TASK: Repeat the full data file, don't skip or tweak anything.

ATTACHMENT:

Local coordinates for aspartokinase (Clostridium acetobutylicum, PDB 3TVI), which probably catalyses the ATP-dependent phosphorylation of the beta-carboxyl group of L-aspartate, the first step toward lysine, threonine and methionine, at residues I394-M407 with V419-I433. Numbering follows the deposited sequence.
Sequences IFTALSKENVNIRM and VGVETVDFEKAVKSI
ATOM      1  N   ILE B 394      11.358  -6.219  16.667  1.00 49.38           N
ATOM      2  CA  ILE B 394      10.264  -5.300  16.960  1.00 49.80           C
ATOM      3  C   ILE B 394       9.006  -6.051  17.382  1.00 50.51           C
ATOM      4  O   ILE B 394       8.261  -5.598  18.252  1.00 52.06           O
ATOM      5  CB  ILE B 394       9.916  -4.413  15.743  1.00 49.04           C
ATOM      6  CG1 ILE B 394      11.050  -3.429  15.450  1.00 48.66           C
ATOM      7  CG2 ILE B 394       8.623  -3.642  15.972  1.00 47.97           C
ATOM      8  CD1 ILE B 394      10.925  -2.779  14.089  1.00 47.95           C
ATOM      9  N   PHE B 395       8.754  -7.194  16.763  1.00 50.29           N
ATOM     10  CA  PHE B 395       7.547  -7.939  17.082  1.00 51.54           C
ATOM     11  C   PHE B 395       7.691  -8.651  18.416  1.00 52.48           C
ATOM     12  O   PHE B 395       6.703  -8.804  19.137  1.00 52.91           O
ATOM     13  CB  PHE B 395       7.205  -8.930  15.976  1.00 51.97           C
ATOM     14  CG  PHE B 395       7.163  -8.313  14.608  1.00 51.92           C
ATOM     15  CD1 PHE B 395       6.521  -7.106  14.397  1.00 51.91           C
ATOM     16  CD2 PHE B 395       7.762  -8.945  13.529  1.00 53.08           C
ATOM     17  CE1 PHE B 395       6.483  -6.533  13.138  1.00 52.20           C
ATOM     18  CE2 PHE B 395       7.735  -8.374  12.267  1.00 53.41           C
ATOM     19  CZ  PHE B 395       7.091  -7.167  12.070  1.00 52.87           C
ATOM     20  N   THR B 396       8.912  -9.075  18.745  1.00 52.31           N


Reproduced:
Local coordinates for aspartokinase (Clostridium acetobutylicum, PDB 3TVI), which probably catalyses the ATP-dependent phosphorylation of the beta-carboxyl group of L-aspartate, the first step toward lysine, threonine and methionine, at residues I394-M407 with V419-I433. Numbering follows the deposited sequence.
Sequences IFTALSKENVNIRM and VGVETVDFEKAVKSI
ATOM      1  N   ILE B 394      11.358  -6.219  16.667  1.00 49.38           N
ATOM      2  CA  ILE B 394      10.264  -5.300  16.960  1.00 49.80           C
ATOM      3  C   ILE B 394       9.006  -6.051  17.382  1.00 50.51           C
ATOM      4  O   ILE B 394       8.261  -5.598  18.252  1.00 52.06           O
ATOM      5  CB  ILE B 394       9.916  -4.413  15.743  1.00 49.04           C
ATOM      6  CG1 ILE B 394      11.050  -3.429  15.450  1.00 48.66           C
ATOM      7  CG2 ILE B 394       8.623  -3.642  15.972  1.00 47.97           C
ATOM      8  CD1 ILE B 394      10.925  -2.779  14.089  1.00 47.95           C
ATOM      9  N   PHE B 395       8.754  -7.194  16.763  1.00 50.29           N
ATOM     10  CA  PHE B 395       7.547  -7.939  17.082  1.00 51.54           C
ATOM     11  C   PHE B 395       7.691  -8.651  18.416  1.00 52.48           C
ATOM     12  O   PHE B 395       6.703  -8.804  19.137  1.00 52.91           O
ATOM     13  CB  PHE B 395       7.205  -8.930  15.976  1.00 51.97           C
ATOM     14  CG  PHE B 395       7.163  -8.313  14.608  1.00 51.92           C
ATOM     15  CD1 PHE B 395       6.521  -7.106  14.397  1.00 51.91           C
ATOM     16  CD2 PHE B 395       7.762  -8.945  13.529  1.00 53.08           C
ATOM     17  CE1 PHE B 395       6.483  -6.533  13.138  1.00 52.20           C
ATOM     18  CE2 PHE B 395       7.735  -8.374  12.267  1.00 53.41           C
ATOM     19  CZ  PHE B 395       7.091  -7.167  12.070  1.00 52.87           C
ATOM     20  N   THR B 396       8.912  -9.075  18.745  1.00 52.31           N